Smuggled lion cubs will find sanctuary outside Somalia

The Times of London
Mogadishu, Somalia

Mog moggies

The resuced cubs have been named Grumpy and Scar (Times photographer, Peter Nicholls)

Two female lion cubs discovered aboard a ship in Mogadishu and cared for by foreign contractors in the war-torn city are soon to escape Somalia for the safety of a nature sanctuary.

Grumpy and Scar, as they have been nicknamed, were found and confiscated by port authorities in late February. Continue reading Smuggled lion cubs will find sanctuary outside Somalia

Uneasy tension that lurks in the shadows

The Times of London
Mogadishu, Somalia

Every night soldiers on Mogadishu’s front line take incoming fire. At a camp for thousands of famine refugees, two men are arrested wearing suicide vests. On a busy street, an explosion kills three civilians, and in a warehouse a bomb factory is discovered.

Somalia’s Islamist insurgents, al-Shabaab, withdrew from Mogadishu two weeks ago but they have not gone. Continue reading Uneasy tension that lurks in the shadows

Death is ever present in Somali capital

The Times of London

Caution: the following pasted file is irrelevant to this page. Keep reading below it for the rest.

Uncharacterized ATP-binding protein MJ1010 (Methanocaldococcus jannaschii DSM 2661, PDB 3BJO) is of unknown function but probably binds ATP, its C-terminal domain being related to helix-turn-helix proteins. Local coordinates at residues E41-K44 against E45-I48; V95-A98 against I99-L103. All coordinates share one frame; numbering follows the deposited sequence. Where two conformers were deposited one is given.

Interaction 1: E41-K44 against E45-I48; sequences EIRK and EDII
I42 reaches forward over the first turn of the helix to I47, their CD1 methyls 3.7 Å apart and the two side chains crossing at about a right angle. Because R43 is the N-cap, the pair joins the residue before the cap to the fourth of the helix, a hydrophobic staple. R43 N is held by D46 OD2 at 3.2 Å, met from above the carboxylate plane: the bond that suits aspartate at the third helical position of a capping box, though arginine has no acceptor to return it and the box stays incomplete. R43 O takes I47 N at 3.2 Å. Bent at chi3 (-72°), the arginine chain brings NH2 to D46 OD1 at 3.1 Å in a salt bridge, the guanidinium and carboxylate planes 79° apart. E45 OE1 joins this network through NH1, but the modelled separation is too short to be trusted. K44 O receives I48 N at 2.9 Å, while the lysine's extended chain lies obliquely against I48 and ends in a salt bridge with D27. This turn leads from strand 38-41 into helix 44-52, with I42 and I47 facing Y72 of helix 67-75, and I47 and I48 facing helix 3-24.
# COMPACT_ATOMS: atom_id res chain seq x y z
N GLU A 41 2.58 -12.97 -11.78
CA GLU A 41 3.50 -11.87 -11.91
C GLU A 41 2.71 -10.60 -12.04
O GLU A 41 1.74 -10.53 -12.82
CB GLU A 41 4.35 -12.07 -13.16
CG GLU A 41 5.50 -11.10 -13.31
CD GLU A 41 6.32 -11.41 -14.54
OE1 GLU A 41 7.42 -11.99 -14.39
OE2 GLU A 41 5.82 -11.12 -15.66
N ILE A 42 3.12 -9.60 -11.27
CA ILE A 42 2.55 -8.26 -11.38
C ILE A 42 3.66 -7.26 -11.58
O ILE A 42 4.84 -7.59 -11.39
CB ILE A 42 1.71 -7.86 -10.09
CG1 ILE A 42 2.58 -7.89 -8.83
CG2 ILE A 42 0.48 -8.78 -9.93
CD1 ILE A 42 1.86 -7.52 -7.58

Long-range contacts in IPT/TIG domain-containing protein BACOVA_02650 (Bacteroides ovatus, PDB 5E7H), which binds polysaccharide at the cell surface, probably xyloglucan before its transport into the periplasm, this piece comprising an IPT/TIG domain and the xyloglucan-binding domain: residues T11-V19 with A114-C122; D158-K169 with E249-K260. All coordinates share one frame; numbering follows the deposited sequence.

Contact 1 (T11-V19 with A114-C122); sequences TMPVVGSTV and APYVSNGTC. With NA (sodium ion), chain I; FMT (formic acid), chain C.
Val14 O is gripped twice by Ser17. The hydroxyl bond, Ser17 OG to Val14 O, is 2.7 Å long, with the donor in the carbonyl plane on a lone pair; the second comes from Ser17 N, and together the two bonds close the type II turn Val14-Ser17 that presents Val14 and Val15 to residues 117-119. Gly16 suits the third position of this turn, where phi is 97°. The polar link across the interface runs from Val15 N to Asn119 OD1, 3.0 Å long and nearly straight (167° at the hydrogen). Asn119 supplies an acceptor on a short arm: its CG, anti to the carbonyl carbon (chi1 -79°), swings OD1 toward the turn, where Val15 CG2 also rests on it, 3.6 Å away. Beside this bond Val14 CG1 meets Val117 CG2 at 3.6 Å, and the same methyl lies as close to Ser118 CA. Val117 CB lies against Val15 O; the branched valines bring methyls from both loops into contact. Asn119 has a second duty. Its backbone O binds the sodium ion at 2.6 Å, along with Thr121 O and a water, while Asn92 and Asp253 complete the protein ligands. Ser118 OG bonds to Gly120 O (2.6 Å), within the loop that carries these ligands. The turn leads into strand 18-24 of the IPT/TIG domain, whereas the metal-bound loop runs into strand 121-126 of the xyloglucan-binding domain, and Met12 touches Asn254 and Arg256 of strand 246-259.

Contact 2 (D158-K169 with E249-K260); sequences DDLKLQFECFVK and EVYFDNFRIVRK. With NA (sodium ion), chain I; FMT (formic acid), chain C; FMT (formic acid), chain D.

Mogadishu, Somalia

For years Mogadishu has been a byword for war and chaos.

But the withdrawal of Islamist militants and a massive influx of tired, hungry and traumatised people is turning the Somali capital into a city of beggars and shelters.

Yet there is one constant that threads through Mogadishu’s recent miserable past — death is ever present. Continue reading Death is ever present in Somali capital

Death march: the skeletal children who bear witness to a growing catastrophe

The Times of London
Dadaab, Kenya

Dadaab kid
Hanad, a six-month-old boy, is being treated at the refugee camp in Dadaab (Tristan McConnell for The Times)

Spectral figures emerging from Kenya’s eastern wastelands are the just-living proof of Somalia’s famine. Every day, more than a thousand of them trudge into the sprawling refugee camps that surround the town of Dadaab, wrapped in incongruous colourful robes that billow in the constant wind sweeping across an impossibly hostile landscape of sand, thorn and stone.

Their feet are cracked and bent from days, sometimes weeks, of walking, their emaciated forms appearing on the outskirts of the camps singly or in diminished family groups.

The refugees left their homes to escape death by starvation or at the hands of a vicious Islamist army, but death has followed many of them here.

Continue reading Death march: the skeletal children who bear witness to a growing catastrophe